Interestingly, just when the lockdown limited movement and physical interaction, money has never reached this far before with fintechs allowing easy sending and receiving of funds. If you have a mobile number and phone, you can transact with anyone, at the comfort of your own home.

Digital payments also enabled merchants and sellers in navigating the new normal through leveraging safe contactless payment solutions such as QR codes or online links. This was a perfect gateway for social entrepreneurs and more established companies to digitise their businesses. Not only did digital payments help continue the economy amidst the lockdown, but also became a safer alternative by minimising cash handling.

The pandemic has also allowed many young professionals to be financial planners. Studies show that the younger generation is more worried about the effects the pandemic has to their finances. Fintech has provided easy access to financial services like savings, credit, investment and insurance - products that are normally hard to apply for. Now, they have a better way to manage their finances to help preserve and grow their hard-earned money.

Fintech has become a reliable partner of businesses and consumers, and of the government. The industry played a big role in moving billions of pesos of government funds to beneficiaries of the Social Amelioration Program. It provided both government and citizens a safe, secure, and quick avenue of efficient transactions despite the pandemic.

We have also seen trends of people exploring and identifying ways and means to benefit largely from fintech platforms and applications. Filipinos became more creative by offering fintech services, for a minimal fee, setting up businesses like community bayad centres (payment centres) and informal remittance agencies to send money to their loved ones anywhere nationwide.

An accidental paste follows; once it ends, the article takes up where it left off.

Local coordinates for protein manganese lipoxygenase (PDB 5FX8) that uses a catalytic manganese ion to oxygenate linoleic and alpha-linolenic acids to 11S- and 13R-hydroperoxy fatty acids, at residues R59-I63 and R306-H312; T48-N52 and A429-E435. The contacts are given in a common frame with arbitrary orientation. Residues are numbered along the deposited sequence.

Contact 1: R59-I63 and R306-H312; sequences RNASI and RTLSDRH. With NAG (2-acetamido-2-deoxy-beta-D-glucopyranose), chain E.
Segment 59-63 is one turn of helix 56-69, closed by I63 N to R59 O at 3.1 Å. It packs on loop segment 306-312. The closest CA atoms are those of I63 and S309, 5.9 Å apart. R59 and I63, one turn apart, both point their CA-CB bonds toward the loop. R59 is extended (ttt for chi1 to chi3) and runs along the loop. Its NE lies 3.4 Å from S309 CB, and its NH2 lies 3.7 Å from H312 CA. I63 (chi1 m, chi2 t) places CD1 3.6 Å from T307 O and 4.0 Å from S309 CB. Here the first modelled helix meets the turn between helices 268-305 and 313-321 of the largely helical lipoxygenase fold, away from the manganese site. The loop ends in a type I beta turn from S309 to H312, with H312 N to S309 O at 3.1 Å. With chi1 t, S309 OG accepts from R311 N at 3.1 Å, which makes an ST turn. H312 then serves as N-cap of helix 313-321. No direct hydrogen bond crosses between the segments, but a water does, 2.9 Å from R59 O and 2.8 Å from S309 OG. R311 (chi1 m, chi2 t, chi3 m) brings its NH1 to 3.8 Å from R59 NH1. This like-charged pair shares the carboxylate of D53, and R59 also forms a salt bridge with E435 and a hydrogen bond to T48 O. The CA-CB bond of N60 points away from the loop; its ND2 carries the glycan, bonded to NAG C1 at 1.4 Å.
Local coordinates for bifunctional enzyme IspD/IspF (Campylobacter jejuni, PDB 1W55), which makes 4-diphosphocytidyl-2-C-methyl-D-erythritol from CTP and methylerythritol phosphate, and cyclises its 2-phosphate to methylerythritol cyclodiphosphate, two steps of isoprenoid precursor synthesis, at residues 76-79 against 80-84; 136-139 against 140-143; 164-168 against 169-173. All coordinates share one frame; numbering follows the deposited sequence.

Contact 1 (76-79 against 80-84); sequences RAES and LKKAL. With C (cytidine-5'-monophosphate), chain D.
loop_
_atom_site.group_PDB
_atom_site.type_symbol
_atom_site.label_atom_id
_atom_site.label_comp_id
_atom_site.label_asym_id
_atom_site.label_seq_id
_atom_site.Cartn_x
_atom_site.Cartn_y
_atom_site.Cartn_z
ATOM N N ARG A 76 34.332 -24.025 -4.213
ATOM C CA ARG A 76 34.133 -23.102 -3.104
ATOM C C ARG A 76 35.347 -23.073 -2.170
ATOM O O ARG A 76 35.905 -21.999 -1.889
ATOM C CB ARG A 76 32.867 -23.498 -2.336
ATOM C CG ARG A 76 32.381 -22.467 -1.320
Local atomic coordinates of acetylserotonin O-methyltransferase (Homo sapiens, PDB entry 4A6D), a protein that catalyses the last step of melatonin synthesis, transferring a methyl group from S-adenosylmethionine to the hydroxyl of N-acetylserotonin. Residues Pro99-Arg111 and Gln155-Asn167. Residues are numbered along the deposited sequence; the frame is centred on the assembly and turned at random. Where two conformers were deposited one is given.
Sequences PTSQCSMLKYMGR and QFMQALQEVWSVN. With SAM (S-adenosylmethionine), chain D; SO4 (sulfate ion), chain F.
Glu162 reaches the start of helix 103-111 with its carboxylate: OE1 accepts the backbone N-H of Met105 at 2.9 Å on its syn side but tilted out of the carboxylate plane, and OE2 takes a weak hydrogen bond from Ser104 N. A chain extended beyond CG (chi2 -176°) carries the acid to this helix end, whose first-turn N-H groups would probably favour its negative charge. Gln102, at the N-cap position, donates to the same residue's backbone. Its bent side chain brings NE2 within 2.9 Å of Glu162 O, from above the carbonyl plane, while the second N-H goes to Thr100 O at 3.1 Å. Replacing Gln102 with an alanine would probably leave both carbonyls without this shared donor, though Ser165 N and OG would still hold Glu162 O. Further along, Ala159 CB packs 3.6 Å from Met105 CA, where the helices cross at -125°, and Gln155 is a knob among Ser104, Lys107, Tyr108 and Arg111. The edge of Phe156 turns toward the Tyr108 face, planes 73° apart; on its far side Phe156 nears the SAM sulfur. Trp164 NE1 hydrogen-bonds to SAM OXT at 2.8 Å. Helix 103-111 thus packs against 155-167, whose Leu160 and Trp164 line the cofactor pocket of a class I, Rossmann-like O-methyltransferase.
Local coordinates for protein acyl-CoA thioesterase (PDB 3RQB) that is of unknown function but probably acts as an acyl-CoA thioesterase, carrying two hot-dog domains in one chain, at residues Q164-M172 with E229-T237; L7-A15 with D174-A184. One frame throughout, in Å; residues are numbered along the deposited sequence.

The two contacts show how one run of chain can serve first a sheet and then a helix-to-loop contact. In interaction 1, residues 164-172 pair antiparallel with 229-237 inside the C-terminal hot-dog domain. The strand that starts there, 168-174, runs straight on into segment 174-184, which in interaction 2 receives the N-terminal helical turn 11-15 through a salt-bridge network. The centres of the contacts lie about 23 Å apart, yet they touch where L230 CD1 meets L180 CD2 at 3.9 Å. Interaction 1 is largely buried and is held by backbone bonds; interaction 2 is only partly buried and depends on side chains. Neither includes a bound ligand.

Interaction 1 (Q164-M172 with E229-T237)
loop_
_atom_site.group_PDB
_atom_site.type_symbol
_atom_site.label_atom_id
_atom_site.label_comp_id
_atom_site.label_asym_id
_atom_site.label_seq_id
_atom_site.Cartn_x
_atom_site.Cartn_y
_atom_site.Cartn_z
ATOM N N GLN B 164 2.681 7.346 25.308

With Filipinos being one of the most highly penetrated internet users in the world, the country is indeed ready and primed for a full swing adoption of digital solutions and financial services among its communities and the society to move forward in this pandemic.

However, the fintech industry alone will have a hard time creating a cashless society, given the country is still heavily unbanked. Fintechs must work together with both the private and public sectors, not just to educate the market on the convenience and safety of digital finance product offerings, but also provide users with services of better value. The goal is to create products that can make a real impact on their daily lives. To do this, we must continuously follow the growth of our customers in hopes of tailor fitting products based on their lifestyle.

Following the example of the fintech industry, brands of other industry sectors should also focus on unique opportunities being presented during these extraordinary times and really look at how these can enrich the lives of the newly adjusted Filipinos under the new normal.

Further Reading

Looking forward: Philippine predictions post-lockdown and beyond

Brands in the Philippines need relevance, meaning and sensitivity to navigate the COVID-19 crisis

A portrait of the COVID-19 crisis as Filipino

2020 Asian Strategy Report: Insights from the WARC Prize for Asian Strategy

Why digital-addicted Philippines spends the least online